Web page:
4th January 1945

Tremendous upheaval during the night.  About 1am awakened by kicking of doors, shouting, and continual ringing of the back-door bell.  Jumped up, thinking that at least the place was on fire.  Then heard American voices, followed by a terrific assault on the back door, just below my window.  Apparently these two had been out with girls, and had only just arrived back.  The noise became worse, and I heard people stirring in other rooms all along the corridor, but nobody went downstairs.  At last their footsteps went away down the yard, and I thought they had given up, but no, they had only gone round to the front to begin another assault there. 

All this must have gone on for at least half an hour, but silence came at last.  Tried to doze off, but could not, so lay and read Cobbett, (a lovely copy from the Museum's Townsend Library), and ate some cheese.  Just as I was falling into a doze, about 2, damn me if they didn't come back and start all over again.  I was contemplating some really drastic action when I heard Boots go down and let them in.  Peace.

This morning clear blue sky, bitterly cold N.W. wind, freezing hard.  Great committee meeting in the Coffee Room at breakfast about the disturbance in the night. Learing speculations on the part of commercials as to how one occupies oneself in Wisbech until one o’clock in the morning.  Mrs Smith reported back door cracked, front door covered with boot marks.

So much excitement about this that nobody mentioned flying-bombs, but heard two little girls skipping along to school shouting “Doodle-bugs!  Doodle-bugs!”  That the New England name for a lady-bird should be given to a flying bomb is a typical English inanity.

Received membership from the Society for the Protection of Ancient Buildings today, as I am now joining at Sisson’s suggestion.  Have to sign an impressive manifesto to the effect that I disapprove of all restoration work done on ancient buildings.  Do I?

This afternoon in the Library, sorting prints and drawings.  There seem to be thousands of them, all tied up in different parcels.  About 5 it began to snow.

New “commercial” in at dinner tonight, talking about the flying bombs in the north.  Mentioned the one which fell at Didsbury, which apparently killed nobody, and said there was another not far from Nottingham as well as Sheffield, and that there were “rare-to-dos” as the warnings were all very late and that practically all the Civil Defence people have gone from those districts.  This man who was speaking lives near Stockport.  He did not seem to be very impressed with the diver raid, and had a good deal more to say about the earthquake which followed a few days later.  At Sheffield the whole city shook, and there was a great roaring sound.  Many people though that a new bomb had fallen.

A lot of people are very amused at the idea of flying bombs in the Midlands, as they think it only right that the people up there shall get a taste.  To me it is most depressing to think that these wretched things must have fallen within 40 miles of the Welsh border, not much more than 50 miles from Llangollen.  If I go to stay at Ty’n-y-Wenn again I shall be looking up the valley and listening for the thump of a diver, instead of relaxing into deep sleep.  To think too that never again a blissful weekend at Alderley Edge, when nothing but the wind out of Wales would come to rattle the windows.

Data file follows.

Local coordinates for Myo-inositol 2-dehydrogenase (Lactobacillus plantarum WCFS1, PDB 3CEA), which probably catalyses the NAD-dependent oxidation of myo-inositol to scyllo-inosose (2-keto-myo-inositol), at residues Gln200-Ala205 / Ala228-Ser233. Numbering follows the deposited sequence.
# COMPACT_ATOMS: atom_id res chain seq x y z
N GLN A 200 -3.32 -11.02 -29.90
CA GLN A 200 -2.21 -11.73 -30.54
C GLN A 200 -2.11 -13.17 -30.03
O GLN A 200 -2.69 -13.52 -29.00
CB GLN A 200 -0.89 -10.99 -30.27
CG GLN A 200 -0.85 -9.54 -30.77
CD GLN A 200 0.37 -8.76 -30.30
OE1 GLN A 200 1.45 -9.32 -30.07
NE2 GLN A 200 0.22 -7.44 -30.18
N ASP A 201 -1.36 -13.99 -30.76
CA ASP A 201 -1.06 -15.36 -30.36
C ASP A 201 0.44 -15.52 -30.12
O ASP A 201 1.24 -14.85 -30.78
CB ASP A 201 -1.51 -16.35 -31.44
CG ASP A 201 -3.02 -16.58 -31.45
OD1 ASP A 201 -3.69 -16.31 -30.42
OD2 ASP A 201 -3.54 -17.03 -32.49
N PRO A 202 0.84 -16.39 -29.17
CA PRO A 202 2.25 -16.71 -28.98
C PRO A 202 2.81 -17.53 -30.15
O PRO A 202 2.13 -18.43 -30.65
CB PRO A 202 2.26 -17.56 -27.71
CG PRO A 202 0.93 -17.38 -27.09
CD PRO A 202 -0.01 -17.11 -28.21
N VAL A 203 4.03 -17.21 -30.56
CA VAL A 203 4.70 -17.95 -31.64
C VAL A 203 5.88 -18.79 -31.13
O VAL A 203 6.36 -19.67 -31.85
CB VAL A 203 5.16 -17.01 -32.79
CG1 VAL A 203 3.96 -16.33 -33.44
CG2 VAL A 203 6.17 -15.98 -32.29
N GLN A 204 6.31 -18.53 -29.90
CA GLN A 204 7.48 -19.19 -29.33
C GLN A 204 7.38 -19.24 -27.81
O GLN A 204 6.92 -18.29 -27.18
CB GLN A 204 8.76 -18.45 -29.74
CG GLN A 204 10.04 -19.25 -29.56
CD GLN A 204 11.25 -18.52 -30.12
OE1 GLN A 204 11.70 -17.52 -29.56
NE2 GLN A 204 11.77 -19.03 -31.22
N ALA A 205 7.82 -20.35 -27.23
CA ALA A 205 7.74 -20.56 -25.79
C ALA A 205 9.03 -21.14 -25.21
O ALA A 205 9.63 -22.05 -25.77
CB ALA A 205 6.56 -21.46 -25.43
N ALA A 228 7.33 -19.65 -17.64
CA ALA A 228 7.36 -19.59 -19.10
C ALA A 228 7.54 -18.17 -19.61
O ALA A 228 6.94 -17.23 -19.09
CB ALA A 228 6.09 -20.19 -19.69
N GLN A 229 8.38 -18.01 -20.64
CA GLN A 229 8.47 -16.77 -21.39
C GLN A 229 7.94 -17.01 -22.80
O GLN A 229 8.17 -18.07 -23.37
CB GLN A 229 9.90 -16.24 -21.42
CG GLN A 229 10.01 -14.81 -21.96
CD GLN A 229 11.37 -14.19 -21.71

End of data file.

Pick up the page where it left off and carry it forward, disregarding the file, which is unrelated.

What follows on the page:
Obviously this business was merely an experiment, and God knows what may be expected before the year is out.  What can possibly be the end of it all?  Where must we go?  Lleyn?  Wester Ross?  Hebrides?  Man?

Heard people saying that the diver which was seen last night fell some four miles beyond Peterborough, on the Oundle Road.  Wonder if it was intended for Peterborough or whether it was an accident.  What frightful surprises there are in store for people in these Midland towns.  After all, Northampton is only 40 miles beyond Peterborough.  

Back to the Museum at 6.30, snow falling heavily, the flakes glittering in the light of the lamp at the corner of the square.  Wrote letters, and wondered if there would be an attack in the snow, but nothing happened.  Called at Mrs Shepherd’s, 3 The Crescent, almost opposite the Museum, to see if I could get permanent rooms there, and succeeded.  She is to charge £2-2-0 a week, with meals, as against £3-17-0 at the White Lion.  Got a nice little room, 3 floors up.  Felt a little nervous about raids, but can always make the excuse to go down to see to the Museum.  It is a charming little house from the outside, Regency, about 1810.

As I went back to the hotel at 9.30 the snow was still falling, nearly 2” deep.  Moon rises at half past eleven, so I think we are safe for tonight.

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